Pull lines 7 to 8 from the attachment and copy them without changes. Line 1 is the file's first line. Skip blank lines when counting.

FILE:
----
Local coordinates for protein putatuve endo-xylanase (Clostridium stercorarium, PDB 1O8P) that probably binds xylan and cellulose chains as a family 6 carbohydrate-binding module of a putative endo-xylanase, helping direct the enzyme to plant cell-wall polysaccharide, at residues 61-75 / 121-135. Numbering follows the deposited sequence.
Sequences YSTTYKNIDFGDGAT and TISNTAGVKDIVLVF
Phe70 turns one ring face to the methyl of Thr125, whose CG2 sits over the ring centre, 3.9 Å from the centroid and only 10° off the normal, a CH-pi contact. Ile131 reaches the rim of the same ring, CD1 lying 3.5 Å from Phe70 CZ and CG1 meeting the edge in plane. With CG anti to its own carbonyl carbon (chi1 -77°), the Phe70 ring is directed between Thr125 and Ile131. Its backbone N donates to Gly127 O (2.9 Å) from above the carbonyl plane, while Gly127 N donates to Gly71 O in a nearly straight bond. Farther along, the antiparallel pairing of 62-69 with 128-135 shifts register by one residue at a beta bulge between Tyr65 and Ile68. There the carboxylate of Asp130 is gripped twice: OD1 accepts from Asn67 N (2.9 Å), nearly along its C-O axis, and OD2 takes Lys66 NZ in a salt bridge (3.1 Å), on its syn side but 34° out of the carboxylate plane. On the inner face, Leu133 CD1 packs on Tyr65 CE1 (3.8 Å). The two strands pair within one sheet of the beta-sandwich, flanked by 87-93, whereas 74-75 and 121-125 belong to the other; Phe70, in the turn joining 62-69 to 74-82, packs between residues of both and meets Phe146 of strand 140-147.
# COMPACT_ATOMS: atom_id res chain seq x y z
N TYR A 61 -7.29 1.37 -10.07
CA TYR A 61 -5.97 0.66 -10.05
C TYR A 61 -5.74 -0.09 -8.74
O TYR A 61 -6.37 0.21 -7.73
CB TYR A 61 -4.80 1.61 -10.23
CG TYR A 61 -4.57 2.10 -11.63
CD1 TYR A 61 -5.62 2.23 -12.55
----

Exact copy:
C TYR A 61 -5.74 -0.09 -8.74
O TYR A 61 -6.37 0.21 -7.73